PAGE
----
In addition to its many program and activities, the Opelika Sportsplex and Aquatics Center will soon feature disc golf.
The center is currently constructing an 18-hole disc golf course that will be completed sometime in late January. The course will be available, free of charge, to all Opelika-Auburn community members.
“I would say the biggest portion of the work is done,” said Sam Bailey, director of the Opelika Parks and Recreation department. “All that is left now is to put the baskets out and pour the tee boxes (throwing points).”
In disc golf, the goal is similar to that of traditional golf in that the player attempts to get to a target, known as a basket, in as few throws as possible. Also similar to golf are the discs used in the game, each with a different role, similar to golf clubs, such as putters, all-purpose mid-range discs and drivers.
Bailey said the idea for the course came about when people in the community were asking about getting a course done in Opelika.
“It’s a very rapidly growing sport and we’ve had a lot of people in our area asking why we don’t do this and could we do it,” Bailey said.
Assessing the positive aspects of constructing the course, Bailey said the project was less expensive in scope than other projects the department had done in the past and that the majority of the work could be done themselves.
“It’s not a very expensive thing to pull off, if you have the property and the ability to get all the woods cut back and the groundwork done, which we did ourselves,” Bailey said.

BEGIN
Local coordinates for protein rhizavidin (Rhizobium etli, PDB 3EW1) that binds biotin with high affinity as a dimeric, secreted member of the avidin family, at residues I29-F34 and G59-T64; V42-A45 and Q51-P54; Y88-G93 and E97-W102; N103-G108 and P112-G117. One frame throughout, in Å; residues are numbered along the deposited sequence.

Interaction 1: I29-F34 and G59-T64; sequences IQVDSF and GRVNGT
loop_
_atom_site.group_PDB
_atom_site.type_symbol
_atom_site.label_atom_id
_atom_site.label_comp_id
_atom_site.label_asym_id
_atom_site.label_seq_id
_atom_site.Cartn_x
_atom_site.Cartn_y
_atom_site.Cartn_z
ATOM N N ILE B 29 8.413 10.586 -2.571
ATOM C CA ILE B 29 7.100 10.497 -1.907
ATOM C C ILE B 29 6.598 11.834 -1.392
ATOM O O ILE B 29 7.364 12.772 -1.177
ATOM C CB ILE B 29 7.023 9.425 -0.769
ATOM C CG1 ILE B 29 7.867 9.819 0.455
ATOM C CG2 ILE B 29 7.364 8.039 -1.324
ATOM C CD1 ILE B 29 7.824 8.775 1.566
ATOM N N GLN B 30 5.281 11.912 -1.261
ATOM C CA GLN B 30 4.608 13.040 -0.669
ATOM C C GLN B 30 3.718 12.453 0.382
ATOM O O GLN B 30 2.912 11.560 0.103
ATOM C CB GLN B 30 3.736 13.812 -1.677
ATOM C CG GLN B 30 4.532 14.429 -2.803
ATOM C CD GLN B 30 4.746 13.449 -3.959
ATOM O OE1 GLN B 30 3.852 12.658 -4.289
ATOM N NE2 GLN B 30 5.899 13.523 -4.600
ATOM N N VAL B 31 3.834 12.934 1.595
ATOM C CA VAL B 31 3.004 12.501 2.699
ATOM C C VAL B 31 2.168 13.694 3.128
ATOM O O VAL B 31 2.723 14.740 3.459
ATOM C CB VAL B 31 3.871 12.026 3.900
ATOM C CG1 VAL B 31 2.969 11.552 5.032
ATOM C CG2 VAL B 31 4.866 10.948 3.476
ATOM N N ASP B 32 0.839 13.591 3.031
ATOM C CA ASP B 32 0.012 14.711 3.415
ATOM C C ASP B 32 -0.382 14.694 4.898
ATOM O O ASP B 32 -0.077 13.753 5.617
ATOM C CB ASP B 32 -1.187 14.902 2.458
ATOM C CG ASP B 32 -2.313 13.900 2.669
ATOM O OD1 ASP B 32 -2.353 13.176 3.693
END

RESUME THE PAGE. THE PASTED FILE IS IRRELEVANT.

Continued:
In a release sent out by the Opelika Parks and Recreation department, it was stated that the course would cross bodies of water, over hills and inclines and follow cross country trails through the woods, which run the perimeter of the center’s property.
Bill Rickett, a resident of Opelika the last five years, helped Bailey design the course. Rickett first got involved with disc golf 10 years ago through his son and has been an ardent supporter of the sport ever since.
“I hope it’s going to be a big thing to come along,” Rickett said.
One aspect of the sport that Rickett enjoys is that unlike golf, which can sometimes last hours for a single game, a player can complete a game within an hour.
“It can be a family-oriented thing,” Rickett said.
The response from the community has been good, Rickett said, and that expectations are high for a stellar turnout.
“We hope it will be a good thing and an asset to the area,” Rickett said.
Bailey said that while most disc golf courses feature only have par-3 holes, the new course would have one par-5 hole, three par-4 holes and 14 par-3 holes.
“That’s unusual in disc golf,” Bailey said. “We tried to make ours a step above the normal.”
Bailey said the course will be set up with amateur tees with the hope of holding a grand opening tournament sometime in April or May. The department would then install professional tees next summer to add a level of difficulty to the course.
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